Making White: Don’t Try This at Home

I’m glad the Inspecteur du Travail wasn’t here yesterday morning. I’m not sure he would have appreciated the children being around so much dangerous kit.

We have now finished harvesting the white. How we make it is pretty straightforward but there’s lots to be done. Most of the work has taken place in the vineyard, including cutting out, by hand, any bunches that are tainted by rot, but attention to detail is needed now at every stage.

White wine is made by fermenting grape juice, whereas red is made by fermenting grapes. And because we’re fermenting juice, we need it to be as fresh as possible.

So the grapes are harvested at night or early in the morning, and we transport them to the winery within minutes, eliminating the risk of oxidation.

After de-stemming, we lightly crush the grapes and push them with a screw-pump into a large, chilled tank (below, centre). The juice will get some ‘skin-contact’ for up to 24 hours, depending on the health of the skins.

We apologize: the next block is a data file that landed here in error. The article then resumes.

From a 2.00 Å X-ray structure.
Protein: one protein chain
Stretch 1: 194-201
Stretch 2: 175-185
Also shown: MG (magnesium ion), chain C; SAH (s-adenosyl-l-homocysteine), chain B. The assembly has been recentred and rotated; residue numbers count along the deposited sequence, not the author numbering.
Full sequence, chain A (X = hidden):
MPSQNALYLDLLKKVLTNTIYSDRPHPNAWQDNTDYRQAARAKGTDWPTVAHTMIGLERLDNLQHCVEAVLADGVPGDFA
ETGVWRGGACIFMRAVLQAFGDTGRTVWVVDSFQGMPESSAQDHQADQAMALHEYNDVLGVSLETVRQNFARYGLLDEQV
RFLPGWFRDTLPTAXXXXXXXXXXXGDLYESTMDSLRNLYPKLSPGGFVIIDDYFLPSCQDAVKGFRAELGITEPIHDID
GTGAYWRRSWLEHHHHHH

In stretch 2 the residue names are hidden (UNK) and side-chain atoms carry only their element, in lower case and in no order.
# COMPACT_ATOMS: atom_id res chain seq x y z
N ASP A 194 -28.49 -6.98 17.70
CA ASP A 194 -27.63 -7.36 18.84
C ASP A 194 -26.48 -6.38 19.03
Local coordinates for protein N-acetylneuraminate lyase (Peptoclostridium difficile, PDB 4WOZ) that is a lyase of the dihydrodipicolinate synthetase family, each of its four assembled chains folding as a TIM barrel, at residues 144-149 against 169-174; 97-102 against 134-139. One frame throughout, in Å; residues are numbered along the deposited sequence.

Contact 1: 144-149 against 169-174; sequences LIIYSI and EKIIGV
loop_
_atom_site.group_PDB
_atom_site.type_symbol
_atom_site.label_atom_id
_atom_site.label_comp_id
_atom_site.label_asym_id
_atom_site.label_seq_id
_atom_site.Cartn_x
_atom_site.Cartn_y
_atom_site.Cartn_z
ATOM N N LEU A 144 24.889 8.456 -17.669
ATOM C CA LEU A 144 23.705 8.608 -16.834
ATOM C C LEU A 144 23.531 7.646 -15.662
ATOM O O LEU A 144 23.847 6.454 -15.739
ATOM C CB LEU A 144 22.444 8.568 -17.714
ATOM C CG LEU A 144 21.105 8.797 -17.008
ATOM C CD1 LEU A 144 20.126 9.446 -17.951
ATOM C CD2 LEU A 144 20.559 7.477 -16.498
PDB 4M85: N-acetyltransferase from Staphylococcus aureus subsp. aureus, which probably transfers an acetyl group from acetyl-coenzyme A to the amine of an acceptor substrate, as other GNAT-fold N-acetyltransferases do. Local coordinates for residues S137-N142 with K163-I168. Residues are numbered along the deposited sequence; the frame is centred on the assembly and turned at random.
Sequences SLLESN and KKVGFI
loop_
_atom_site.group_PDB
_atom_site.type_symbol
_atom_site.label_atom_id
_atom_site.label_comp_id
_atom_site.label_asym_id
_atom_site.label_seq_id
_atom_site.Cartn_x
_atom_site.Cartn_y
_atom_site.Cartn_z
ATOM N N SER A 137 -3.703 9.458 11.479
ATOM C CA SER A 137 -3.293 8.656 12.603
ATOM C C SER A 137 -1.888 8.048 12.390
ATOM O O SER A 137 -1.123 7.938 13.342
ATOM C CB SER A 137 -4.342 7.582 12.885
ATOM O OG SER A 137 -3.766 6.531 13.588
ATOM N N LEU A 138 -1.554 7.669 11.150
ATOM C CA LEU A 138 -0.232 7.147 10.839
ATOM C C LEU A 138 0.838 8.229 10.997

We’ll then run off the juice into another stainless steel tank to settle, and we press the gubbins that’s left – tons of it – in the 5000 litre pneumatic press (far left). It has a giant airbag inside it, allowing us to press the pulp gently. The first pressings give us juice of lovely quality but we’ll taste check the last part, to see if we add it. 

Once the juice has settled in the tank – a process called débourbage when all the particles drop down – we’ll start the fermentation. The débourbage reduces the risk for excessive filtering later. We also filter the bourbes as we get a nice zippy juice, full of character, to add back in before the cool ferment.

Child’s play. For grown-ups.